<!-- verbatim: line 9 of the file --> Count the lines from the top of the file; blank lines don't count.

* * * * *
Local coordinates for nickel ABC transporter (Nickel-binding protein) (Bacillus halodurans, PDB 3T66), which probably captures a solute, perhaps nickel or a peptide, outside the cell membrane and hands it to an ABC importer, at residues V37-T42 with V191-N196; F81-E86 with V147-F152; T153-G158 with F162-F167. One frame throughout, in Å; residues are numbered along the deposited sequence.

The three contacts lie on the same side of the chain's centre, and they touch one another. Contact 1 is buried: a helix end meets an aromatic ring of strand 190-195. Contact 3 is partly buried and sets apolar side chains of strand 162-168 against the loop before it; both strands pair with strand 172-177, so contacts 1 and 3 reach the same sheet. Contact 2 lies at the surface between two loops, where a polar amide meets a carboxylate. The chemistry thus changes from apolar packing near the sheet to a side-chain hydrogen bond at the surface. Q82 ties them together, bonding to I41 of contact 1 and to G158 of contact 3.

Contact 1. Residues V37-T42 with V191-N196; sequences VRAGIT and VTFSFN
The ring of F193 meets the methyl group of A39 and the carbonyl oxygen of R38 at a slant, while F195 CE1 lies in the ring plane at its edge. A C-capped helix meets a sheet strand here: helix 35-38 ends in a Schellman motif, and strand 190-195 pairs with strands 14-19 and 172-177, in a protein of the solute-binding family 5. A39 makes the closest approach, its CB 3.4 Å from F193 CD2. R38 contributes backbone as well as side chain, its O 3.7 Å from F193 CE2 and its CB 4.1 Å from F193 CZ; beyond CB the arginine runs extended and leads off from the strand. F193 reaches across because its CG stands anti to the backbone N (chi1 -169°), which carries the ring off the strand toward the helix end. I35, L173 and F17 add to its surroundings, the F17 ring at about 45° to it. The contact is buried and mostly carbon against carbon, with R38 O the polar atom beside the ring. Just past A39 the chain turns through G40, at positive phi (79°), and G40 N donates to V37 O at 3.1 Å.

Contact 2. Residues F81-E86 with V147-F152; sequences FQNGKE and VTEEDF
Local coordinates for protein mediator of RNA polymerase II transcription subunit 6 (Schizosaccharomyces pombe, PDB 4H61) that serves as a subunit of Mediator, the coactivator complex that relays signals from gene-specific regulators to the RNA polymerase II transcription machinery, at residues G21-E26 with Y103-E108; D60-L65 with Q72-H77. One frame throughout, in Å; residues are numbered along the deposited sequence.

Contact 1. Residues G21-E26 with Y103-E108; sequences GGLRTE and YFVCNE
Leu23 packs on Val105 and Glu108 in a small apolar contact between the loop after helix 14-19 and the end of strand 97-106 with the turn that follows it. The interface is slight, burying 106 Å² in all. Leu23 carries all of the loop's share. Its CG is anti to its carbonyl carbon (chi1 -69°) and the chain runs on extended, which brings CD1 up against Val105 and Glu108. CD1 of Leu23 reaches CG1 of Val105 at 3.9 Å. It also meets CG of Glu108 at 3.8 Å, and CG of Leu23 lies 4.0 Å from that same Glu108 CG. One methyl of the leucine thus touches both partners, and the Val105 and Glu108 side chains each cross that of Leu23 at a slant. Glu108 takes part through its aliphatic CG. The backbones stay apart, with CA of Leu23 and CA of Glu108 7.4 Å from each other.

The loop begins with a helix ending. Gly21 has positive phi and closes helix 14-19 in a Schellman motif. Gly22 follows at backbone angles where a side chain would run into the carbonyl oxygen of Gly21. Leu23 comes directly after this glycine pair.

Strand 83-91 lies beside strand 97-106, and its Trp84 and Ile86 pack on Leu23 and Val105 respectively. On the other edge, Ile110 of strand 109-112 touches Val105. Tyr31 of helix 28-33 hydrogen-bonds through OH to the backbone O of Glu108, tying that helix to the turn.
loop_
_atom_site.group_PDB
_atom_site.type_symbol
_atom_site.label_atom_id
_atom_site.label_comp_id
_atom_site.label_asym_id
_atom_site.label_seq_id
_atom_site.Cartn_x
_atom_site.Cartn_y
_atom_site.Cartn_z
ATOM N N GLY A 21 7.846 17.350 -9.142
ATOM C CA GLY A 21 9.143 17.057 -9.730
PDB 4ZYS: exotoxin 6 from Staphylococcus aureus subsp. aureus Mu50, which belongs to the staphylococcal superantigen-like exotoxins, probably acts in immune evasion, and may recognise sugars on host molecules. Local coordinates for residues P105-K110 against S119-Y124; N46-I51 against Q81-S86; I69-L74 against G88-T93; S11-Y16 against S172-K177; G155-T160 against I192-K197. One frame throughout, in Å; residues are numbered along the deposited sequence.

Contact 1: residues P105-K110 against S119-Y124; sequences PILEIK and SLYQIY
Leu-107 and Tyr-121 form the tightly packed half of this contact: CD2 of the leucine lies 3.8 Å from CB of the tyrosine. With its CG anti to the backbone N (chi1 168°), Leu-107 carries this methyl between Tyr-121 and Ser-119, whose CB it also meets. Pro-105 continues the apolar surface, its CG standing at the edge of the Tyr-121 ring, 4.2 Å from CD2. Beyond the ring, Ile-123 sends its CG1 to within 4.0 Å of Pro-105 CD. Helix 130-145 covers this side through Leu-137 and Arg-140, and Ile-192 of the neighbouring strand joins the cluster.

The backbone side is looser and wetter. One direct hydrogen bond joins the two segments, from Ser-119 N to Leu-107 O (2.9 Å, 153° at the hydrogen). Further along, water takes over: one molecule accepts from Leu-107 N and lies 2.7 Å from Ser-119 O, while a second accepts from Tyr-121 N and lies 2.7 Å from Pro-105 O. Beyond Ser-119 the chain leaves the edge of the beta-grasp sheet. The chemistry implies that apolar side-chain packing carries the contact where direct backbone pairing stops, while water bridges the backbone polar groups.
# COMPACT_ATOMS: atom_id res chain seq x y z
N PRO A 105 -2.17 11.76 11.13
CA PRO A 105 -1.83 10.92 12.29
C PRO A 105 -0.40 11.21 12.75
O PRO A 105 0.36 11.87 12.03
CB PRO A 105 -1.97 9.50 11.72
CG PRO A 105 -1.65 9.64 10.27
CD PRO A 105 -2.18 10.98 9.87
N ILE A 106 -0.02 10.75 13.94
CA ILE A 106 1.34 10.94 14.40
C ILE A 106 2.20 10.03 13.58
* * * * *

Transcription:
The loop begins with a helix ending. Gly21 has positive phi and closes helix 14-19 in a Schellman motif. Gly22 follows at backbone angles where a side chain would run into the carbonyl oxygen of Gly21. Leu23 comes directly after this glycine pair.